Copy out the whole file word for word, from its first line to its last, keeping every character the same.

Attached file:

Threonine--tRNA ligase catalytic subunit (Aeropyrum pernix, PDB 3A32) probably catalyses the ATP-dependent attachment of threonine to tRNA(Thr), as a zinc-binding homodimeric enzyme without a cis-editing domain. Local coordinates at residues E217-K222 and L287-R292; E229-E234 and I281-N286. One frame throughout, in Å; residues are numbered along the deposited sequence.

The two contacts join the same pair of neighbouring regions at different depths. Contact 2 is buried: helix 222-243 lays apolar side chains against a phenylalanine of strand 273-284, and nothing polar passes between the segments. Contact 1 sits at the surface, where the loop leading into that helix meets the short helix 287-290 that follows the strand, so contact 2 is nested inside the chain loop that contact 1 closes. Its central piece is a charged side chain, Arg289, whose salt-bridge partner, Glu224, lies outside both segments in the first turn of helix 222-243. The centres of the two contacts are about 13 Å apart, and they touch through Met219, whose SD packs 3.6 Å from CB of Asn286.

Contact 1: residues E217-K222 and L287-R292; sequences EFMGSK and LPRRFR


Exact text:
Threonine--tRNA ligase catalytic subunit (Aeropyrum pernix, PDB 3A32) probably catalyses the ATP-dependent attachment of threonine to tRNA(Thr), as a zinc-binding homodimeric enzyme without a cis-editing domain. Local coordinates at residues E217-K222 and L287-R292; E229-E234 and I281-N286. One frame throughout, in Å; residues are numbered along the deposited sequence.

The two contacts join the same pair of neighbouring regions at different depths. Contact 2 is buried: helix 222-243 lays apolar side chains against a phenylalanine of strand 273-284, and nothing polar passes between the segments. Contact 1 sits at the surface, where the loop leading into that helix meets the short helix 287-290 that follows the strand, so contact 2 is nested inside the chain loop that contact 1 closes. Its central piece is a charged side chain, Arg289, whose salt-bridge partner, Glu224, lies outside both segments in the first turn of helix 222-243. The centres of the two contacts are about 13 Å apart, and they touch through Met219, whose SD packs 3.6 Å from CB of Asn286.

Contact 1: residues E217-K222 and L287-R292; sequences EFMGSK and LPRRFR